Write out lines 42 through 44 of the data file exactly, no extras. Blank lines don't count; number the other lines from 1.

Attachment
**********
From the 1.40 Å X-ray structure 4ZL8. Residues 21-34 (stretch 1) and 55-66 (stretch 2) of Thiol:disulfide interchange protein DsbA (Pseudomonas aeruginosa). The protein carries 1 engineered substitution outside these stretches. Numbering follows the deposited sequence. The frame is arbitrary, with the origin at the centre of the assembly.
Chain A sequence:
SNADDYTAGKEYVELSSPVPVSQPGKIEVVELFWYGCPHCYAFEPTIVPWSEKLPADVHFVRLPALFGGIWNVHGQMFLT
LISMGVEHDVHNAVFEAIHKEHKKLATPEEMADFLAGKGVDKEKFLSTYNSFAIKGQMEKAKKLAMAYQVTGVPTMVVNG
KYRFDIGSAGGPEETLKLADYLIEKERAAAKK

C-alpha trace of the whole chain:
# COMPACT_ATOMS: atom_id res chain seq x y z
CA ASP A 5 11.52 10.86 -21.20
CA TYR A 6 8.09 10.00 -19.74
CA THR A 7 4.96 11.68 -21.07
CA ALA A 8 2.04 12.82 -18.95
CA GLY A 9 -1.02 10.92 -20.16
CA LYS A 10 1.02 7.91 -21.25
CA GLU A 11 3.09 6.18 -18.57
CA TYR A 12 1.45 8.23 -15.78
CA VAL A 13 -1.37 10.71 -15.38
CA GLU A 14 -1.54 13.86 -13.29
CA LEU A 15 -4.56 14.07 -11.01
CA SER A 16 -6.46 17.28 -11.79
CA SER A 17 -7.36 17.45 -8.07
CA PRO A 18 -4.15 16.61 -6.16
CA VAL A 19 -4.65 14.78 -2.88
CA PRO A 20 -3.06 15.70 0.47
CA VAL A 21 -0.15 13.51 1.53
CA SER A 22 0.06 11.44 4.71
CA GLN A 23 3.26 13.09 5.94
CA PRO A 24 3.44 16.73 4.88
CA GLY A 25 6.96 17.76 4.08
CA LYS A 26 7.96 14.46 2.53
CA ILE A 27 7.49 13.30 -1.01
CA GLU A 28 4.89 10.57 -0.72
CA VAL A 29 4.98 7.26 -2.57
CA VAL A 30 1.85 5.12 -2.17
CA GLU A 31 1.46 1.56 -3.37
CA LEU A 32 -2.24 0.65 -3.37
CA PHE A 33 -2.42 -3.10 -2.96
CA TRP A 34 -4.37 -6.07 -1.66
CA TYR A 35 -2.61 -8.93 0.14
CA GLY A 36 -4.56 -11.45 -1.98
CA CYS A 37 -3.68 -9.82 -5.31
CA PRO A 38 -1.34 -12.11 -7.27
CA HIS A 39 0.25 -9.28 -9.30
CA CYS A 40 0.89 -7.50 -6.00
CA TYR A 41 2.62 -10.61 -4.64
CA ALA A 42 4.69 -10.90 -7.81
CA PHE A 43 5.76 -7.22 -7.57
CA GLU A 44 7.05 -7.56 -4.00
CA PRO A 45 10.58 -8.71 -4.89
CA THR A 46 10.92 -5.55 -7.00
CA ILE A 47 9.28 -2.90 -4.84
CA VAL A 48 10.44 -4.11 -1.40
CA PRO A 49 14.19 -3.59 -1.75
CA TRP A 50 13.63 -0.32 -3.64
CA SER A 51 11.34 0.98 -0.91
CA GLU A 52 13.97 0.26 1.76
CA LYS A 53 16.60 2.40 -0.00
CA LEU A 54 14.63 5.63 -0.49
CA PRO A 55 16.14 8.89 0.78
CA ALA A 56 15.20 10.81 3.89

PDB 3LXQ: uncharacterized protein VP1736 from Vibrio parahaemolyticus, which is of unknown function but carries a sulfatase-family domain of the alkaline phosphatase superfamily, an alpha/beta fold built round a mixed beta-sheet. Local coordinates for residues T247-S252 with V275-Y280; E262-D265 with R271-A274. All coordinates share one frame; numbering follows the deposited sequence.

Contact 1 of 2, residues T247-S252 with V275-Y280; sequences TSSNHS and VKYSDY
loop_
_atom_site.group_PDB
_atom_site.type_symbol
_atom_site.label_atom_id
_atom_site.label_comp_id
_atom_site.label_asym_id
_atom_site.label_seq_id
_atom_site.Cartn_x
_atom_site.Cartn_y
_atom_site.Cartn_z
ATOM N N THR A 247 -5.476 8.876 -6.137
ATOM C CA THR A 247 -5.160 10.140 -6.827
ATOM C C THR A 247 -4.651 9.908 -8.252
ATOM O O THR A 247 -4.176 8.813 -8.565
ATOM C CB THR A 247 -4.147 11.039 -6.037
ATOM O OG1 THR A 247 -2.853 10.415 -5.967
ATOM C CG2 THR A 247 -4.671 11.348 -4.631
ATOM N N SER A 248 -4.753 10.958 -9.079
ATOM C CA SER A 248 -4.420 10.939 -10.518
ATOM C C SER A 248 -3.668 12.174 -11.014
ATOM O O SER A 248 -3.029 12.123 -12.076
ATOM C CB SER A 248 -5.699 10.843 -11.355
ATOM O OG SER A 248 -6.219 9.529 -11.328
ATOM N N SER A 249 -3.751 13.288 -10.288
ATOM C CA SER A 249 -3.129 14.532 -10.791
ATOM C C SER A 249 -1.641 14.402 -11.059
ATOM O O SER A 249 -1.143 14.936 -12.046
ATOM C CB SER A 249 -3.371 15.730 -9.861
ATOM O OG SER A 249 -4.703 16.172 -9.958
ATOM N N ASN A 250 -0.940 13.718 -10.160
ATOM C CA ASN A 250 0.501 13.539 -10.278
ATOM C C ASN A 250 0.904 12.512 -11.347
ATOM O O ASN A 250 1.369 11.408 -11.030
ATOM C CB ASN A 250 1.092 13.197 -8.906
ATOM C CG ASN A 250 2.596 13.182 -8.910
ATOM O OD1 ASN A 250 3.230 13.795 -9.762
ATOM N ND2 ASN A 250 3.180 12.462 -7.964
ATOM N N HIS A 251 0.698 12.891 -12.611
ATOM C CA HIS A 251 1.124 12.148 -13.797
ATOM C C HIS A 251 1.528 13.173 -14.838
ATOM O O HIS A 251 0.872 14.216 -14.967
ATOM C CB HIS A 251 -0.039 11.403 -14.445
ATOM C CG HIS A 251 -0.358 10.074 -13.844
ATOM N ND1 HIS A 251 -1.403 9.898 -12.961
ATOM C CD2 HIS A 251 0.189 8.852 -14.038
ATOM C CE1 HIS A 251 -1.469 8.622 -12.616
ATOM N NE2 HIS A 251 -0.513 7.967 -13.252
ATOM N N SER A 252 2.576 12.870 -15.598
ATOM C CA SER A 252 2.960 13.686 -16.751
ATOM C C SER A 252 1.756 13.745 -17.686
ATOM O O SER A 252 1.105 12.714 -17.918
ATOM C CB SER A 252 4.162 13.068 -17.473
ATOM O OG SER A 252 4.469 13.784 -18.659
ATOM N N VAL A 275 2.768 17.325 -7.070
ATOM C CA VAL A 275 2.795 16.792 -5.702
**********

CA HIS A 39 0.25 -9.28 -9.30
CA CYS A 40 0.89 -7.50 -6.00
CA TYR A 41 2.62 -10.61 -4.64